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Naira to Dollar Black Market Exchange Rate October 31st, 2023

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Naira to Dollar Exchange- Investors King Rate - Investors King

What is the Dollar to Naira exchange rate at the parallel market, known as the black market (Abokifx) today? As of October 31st, 2023, the dollar to naira exchange rate is 1 USD to 1170 NGN at the black market.

This means that for every one US dollar, you can exchange it for ₦1170, Investors King reports.

This digital business news platform has obtained the official dollar to naira exchange rate in Nigeria today including the Black Market rates, Bureau De Change (BDC) rate, and CBN rates.

How Much is Dollar to Naira Today in the Black Market?

This rate is subject to change depending on a variety of factors including global economic trends, political developments, and market fluctuations. However, you can buy and sell 1 USD at ₦1170 and ₦1160 as of the time of writing today.

What is the current exchange rate of the dollar to naira in the black market today?

According to Investors King, as of the time this report was filed, a dollar can be purchased at the Lagos parallel market (black market) for ₦1170 and sold for ₦1160.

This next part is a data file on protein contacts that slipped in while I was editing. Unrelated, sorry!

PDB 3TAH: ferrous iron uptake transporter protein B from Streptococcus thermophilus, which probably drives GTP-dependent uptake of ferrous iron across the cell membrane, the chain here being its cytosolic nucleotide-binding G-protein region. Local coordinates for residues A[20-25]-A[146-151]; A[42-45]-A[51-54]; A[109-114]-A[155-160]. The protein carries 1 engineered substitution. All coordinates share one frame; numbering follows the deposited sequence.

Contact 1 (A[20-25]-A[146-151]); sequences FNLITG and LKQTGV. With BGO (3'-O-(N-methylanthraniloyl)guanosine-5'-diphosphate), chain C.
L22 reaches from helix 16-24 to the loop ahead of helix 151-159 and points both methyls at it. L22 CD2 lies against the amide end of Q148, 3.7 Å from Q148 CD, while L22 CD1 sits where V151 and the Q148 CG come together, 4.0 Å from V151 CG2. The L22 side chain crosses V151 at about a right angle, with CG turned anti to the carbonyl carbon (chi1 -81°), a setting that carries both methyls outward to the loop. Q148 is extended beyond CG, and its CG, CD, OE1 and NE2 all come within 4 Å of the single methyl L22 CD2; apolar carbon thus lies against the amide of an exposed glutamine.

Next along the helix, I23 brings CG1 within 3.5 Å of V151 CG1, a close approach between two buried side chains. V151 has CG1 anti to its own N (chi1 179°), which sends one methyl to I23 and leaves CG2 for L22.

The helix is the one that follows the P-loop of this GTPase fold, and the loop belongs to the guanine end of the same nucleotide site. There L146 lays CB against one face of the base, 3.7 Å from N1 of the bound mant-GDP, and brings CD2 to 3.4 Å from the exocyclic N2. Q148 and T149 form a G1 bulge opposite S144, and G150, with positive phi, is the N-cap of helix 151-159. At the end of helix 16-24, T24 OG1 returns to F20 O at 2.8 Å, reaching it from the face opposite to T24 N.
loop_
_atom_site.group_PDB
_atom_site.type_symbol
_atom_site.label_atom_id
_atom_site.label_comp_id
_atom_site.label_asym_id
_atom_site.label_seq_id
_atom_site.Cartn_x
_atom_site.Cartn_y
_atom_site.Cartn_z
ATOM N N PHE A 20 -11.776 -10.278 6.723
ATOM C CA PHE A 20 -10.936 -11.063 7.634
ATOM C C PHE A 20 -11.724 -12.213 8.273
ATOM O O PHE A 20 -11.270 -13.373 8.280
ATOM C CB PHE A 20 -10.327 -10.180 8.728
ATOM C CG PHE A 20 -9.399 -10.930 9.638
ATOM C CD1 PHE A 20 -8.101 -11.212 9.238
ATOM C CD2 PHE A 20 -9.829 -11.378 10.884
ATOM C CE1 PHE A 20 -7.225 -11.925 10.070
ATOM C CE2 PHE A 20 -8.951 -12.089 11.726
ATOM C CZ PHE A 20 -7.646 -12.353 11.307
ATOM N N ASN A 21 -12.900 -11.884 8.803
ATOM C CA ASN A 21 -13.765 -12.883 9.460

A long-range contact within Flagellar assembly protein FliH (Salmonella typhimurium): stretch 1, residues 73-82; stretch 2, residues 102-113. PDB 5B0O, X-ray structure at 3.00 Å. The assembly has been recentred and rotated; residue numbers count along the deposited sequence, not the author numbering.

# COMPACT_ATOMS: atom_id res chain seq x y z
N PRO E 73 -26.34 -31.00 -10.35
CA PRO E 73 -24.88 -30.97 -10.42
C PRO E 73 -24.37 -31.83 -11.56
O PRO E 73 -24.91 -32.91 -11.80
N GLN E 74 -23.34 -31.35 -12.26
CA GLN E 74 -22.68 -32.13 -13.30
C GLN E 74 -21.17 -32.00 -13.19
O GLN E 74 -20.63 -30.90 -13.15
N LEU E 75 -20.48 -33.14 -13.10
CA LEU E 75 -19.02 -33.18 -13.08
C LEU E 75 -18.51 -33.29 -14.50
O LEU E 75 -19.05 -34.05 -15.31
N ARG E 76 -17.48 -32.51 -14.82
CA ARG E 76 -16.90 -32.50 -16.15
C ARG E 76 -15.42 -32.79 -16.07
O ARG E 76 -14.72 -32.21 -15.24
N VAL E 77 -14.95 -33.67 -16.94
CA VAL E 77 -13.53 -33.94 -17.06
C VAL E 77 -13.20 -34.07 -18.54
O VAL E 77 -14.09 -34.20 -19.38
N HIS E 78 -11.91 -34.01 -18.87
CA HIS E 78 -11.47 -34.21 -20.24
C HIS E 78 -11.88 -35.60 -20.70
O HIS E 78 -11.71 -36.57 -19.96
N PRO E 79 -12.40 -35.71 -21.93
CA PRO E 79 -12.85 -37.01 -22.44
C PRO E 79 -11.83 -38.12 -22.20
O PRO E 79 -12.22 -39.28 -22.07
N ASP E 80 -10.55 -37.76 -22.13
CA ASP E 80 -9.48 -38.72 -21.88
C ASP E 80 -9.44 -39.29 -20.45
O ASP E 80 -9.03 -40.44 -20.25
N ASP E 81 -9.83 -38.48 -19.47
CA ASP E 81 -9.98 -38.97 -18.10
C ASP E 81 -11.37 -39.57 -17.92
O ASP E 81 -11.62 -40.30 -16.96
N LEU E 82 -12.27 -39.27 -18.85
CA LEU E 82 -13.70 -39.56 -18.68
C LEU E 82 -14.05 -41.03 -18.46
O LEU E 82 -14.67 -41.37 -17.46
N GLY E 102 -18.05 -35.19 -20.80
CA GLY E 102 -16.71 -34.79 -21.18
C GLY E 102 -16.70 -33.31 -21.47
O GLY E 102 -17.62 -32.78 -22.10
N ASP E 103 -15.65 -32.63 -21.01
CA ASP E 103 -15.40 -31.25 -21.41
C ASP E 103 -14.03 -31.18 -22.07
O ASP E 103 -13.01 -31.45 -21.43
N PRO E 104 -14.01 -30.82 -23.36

Exchange Rate of Dollar To Naira in Black Market Today?

Dollar to Naira (USD to NGN) Black Market Exchange Rate Today
Buying Rate 1160
Selling Rate 1170

Central Bank of Nigeria (CBN) Naira Exchange Rates for Banks

Investors King understands that although the dollar to naira opened at N1170 per $1 in the parallel market today, the Central Bank of Nigeria (CBN) does not acknowledge the parallel market, also referred to as the black market. The CBN has instructed individuals in need of forex to approach their bank as the I&E window is the sole recognized exchange.

On Tuesday, October 31st, 2023, individuals in the black market purchased one US dollar for N1170 and sold it for N1160. This shows that the value of the Naira has improved when compared to Monday, October 23rd, 2023 when the local currency was exchanged at N1200 to a Dollar and a Dollar was purchased at N1160.

To stay informed about the dollar to naira exchange rate, there are a number of reliable sources that you can turn to. Here are some tips for staying up-to-date:

  • Check the Central Bank of Nigeria’s website: The CBN is responsible for regulating the country’s monetary policy and is a reliable source for the latest exchange rates. You can check their website regularly for updates.
  • Follow financial news outlets: Financial news outlets such as Investors King, Bloomberg, Reuters, and CNBC provide regular updates on the global currency markets, including the dollar to naira exchange rate.
  • Use online currency converters: There are a number of online currency converters that allow you to quickly and easily check the exchange rate between the dollar and the naira.
  • Follow social media accounts of financial experts: Following social media accounts of financial experts such as analysts, economists, and financial advisors can give you valuable insights into the latest trends in the currency markets.